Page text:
Quick — when you think of Cuba, what’s a typical image that comes to mind? Maybe it’s one of those vintage Chevys or Pontiacs from the 1950s in all the tourist photos. But if you go to the island, keep your eyes out for the other car — the Russian Lada. It’s the boxy, no-frills, Soviet-era vehicle that looks like an old Fiat.
It's rare to see one in the United States, but Fabian Zakharov has one in Miami. And when he needed a new brake pump for it a few years ago, he couldn’t find one—and had to go through the cumbersome process of ordering it from Russia.
Courtesy of Fabian Zakharov
Then, he noticed that his Cuban expats friends in Miami had the same need for Russian parts, too, but for cars that their relatives drove in Cuba.
In Cuba, Ladas still chug around the island — relics from when trade with the Soviets was brisk. Yet when the USSR fell, so did the Lada trade, and spare parts became rare or expensive in Cuba.
(Listen to what a Lada sounds like)
Zakharov spotted a niche market. He began small, working from his computer at home helping his Cuban expat friends, one by one, order parts from Russia so that they could take them to Cuba. With demand steady, Zakharov then flew to Russia and struck agreements with car parts manufacturers there.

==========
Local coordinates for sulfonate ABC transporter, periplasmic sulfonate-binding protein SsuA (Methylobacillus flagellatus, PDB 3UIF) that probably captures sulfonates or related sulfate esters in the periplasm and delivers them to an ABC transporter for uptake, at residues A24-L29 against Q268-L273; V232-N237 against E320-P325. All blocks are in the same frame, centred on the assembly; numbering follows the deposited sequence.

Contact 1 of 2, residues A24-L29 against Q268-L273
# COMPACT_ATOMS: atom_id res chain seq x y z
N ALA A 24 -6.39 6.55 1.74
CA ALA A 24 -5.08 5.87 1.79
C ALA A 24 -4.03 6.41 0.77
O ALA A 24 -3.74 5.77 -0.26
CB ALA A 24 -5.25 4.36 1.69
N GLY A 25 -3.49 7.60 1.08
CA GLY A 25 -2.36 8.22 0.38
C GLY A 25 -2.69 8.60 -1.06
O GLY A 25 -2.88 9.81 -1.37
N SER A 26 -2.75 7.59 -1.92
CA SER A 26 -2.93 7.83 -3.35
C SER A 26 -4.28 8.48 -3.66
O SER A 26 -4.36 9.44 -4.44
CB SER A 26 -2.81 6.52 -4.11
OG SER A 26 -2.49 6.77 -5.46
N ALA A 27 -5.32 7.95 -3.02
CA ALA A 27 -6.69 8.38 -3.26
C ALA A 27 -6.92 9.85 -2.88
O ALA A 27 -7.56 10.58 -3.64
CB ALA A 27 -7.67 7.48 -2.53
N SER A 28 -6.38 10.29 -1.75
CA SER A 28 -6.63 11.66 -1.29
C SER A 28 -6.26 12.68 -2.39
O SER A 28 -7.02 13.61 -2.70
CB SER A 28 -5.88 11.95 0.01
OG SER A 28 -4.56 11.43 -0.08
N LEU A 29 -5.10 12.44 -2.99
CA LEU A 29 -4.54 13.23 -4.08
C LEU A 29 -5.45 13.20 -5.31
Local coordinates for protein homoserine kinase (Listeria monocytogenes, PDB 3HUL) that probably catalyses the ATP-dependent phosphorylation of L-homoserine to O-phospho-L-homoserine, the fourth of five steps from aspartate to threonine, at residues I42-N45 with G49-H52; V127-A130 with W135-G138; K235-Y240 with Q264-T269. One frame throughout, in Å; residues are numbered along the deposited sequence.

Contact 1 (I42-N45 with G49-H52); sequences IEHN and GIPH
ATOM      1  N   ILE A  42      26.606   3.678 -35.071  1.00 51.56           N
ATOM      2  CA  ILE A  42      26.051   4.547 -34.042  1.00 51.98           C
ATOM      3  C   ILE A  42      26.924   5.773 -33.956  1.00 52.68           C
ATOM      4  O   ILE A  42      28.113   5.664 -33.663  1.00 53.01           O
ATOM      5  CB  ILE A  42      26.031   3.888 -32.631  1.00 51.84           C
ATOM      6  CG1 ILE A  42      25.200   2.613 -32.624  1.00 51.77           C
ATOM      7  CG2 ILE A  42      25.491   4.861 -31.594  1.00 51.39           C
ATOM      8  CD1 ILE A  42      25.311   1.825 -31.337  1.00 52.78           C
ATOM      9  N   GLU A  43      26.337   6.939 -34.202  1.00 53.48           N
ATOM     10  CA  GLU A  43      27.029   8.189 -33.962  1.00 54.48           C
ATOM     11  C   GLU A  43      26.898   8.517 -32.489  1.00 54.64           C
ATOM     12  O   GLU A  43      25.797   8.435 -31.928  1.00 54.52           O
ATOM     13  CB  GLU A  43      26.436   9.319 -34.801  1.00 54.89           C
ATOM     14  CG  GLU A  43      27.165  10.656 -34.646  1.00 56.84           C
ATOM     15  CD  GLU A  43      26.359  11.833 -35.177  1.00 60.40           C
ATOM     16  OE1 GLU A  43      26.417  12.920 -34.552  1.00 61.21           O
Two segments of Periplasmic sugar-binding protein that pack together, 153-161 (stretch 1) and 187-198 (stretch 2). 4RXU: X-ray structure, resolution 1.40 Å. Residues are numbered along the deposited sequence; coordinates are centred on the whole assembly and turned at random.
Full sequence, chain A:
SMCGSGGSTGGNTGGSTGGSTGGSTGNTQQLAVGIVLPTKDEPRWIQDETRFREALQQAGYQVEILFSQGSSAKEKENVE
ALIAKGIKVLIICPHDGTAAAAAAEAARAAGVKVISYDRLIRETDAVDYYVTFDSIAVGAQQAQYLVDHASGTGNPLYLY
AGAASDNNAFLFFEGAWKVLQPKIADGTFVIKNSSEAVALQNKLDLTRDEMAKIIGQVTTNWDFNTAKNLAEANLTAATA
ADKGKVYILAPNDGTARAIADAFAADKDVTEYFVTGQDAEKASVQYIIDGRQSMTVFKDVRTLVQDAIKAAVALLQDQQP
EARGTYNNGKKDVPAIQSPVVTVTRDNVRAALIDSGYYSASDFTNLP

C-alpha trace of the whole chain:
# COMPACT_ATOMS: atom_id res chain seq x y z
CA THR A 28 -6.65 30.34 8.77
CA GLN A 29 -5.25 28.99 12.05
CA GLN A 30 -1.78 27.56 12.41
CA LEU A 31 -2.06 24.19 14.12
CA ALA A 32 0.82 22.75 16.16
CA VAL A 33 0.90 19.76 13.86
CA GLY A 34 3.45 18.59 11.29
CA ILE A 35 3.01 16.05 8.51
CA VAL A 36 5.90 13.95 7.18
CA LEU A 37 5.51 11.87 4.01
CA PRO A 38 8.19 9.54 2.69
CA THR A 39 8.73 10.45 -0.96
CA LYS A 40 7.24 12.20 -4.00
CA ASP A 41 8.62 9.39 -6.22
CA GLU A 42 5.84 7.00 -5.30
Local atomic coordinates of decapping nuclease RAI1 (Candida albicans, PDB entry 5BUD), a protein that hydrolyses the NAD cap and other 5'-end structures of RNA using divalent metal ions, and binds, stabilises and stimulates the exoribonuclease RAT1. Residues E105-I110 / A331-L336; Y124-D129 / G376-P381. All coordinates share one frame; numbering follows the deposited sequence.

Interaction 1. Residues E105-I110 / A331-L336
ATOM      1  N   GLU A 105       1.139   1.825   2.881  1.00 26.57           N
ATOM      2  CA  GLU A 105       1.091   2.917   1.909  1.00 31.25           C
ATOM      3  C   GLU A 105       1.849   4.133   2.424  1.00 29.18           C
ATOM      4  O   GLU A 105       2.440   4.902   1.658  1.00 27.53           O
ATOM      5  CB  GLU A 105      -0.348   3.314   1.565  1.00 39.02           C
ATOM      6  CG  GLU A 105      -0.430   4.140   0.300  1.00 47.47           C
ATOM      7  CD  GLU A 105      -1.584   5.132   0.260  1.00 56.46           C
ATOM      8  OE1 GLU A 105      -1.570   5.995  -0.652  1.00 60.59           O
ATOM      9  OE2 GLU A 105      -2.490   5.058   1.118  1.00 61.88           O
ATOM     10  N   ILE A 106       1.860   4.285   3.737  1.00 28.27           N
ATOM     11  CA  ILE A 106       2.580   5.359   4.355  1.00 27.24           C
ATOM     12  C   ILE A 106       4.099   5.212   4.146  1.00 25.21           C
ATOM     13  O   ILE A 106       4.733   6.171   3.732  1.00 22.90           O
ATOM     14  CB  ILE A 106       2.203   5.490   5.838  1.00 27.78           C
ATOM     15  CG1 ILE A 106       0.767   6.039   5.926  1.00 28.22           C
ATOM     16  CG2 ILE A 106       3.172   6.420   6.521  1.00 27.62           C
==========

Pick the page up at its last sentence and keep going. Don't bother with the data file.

Today, he runs his own store in Hialeah, a heavily Cuban area just outside Miami.
Not everyone understands Zakharov’s business. “My family and friends say all the time, ‘You’re crazy! How do you sell these spare parts in the United States, if in the United States don’t have any cars like these?’”
Yet he’s proving them wrong.
Today, Zakharov is considered the Lada whisperer. Since he was born in Moscow, but raised in Cuba, he’s a bridge between Russian suppliers and his Cuban expat customers.
Throughout the day, business is steady. When there is a lull, Zakharov keeps up with the shop's active Facebook page. But he hopes better US-Cuba relations will let him ship directly to Cuba one day and expand his business. “I would be happy if my company moved to Cuba because there are a lot of cars to service with my spare parts,” he says.
But he doesn’t expect politicians to broker big changes anytime soon. “For now, it’s only conversation,” he says. “We need to wait.”
Courtesy of Fabien Zakharov